GenHunter Receives US Patent for the Trimerization of Secreted Protein

Nashville–based GenHunter Corporation has been granted a US patent (7,268,116) for a new protein expression technology.

Nashville–based GenHunter Corporation has been granted a US patent (7,268,116) for a new protein expression technology. The method, dubbed Trimer-Tag, allows soluble receptors or polypeptides to be produced as secreted proteins that self assemble with a trimeric tag to form a fusion protein that can target trimerized ligands such as TNF-a. The technology takes advantage of the C-prodomains (Trimer-Tag) of collagen proteins, which are capable of efficient self-trimerization and strengthened by disulfide bond linkages.

By offering a new platform for the creation of trimeric soluble receptors and antibodies, the Trimer-Tag technology improves the targeting of corresponding disease-causing homotrimeric ligands, such as the TNF family of cytokines and HIV gp120.

“For many years, biotech and pharmaceutical companies have been trying to find a way to make secreted proteins trimeric in order to target TNF-a (a major inflammatory cytokine),” says Peng Liang, PhD, founder and chairman of GenHunter. “GenHunter’s methodology creates a way to produce proteins that are homotrimeric, strengthened by disulfide bond linkages, and are not toxic to the body.”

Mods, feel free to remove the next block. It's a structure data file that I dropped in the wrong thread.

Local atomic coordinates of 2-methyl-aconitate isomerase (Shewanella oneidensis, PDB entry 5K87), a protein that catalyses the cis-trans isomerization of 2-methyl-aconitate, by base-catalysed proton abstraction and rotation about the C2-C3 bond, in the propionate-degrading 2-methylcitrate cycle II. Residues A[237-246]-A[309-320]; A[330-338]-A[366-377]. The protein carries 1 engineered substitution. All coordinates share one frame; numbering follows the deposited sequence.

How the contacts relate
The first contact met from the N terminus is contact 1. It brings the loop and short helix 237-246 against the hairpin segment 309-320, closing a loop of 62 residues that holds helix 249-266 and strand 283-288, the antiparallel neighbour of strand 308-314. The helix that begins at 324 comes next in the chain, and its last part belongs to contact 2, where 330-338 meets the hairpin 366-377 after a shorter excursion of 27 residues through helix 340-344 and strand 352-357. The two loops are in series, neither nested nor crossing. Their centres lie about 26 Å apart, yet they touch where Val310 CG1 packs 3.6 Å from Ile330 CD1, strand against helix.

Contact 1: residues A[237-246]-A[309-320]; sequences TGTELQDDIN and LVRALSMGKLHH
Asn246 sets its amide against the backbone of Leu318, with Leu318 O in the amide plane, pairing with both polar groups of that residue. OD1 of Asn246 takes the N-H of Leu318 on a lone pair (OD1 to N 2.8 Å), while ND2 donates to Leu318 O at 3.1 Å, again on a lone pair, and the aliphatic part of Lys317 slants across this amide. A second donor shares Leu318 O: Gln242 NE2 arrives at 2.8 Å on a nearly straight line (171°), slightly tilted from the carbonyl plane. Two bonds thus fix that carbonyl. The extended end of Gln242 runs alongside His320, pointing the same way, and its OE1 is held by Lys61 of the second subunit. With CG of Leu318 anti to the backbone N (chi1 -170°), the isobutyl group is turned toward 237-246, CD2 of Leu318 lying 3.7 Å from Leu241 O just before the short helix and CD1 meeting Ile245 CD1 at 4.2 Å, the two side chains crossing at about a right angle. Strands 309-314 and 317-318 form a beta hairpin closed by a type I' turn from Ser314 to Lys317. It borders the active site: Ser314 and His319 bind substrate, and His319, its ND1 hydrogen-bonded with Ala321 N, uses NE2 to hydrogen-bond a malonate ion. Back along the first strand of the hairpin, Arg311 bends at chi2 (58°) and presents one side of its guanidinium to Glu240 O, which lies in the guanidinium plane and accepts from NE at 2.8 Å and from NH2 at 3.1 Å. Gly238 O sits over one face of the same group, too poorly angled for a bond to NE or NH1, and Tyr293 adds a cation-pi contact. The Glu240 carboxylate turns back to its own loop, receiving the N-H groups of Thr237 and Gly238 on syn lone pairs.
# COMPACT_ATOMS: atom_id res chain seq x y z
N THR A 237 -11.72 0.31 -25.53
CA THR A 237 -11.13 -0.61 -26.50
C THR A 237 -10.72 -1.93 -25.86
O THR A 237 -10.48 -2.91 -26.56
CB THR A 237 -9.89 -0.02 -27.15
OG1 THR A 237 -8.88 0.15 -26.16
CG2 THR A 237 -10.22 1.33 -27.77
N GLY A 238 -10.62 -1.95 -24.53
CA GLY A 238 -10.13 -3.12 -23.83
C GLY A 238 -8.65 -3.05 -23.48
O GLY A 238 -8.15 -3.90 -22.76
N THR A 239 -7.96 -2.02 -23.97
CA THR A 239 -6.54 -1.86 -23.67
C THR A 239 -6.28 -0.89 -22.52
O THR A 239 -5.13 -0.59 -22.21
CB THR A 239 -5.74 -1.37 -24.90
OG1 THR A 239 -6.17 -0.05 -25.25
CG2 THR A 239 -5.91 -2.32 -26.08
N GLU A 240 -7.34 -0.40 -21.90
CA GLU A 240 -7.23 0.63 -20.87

The other main technology used to bind TNF-a and other cytokine targets is Fc-tags. Trimer-Tags are better because they allow a stronger bond to be formed, says Liang. The trimerized protein is created using a vector that contains DNA encoding for collagen, into which the cDNA sequence of the protein to be trimerized is inserted (the sTNF receptor in this example). Collagen, a homotrimeric rope structure, is the most abundant, naturally occurring protein secreted by mammals. By fusing the soluble TNF-a receptor to the Trimer-Tag, a trimeric TNF-a receptor is created which can then be used as a therapeutic protein. This homotrimeric receptor TNF blocker can then more effectively attach to its homotrimeric target, because the three receptor prongs grab on to the three ligand prongs, creating a bond that is stronger than the bonding between a dimeric Fc-tag and a trimeric target (see figure).

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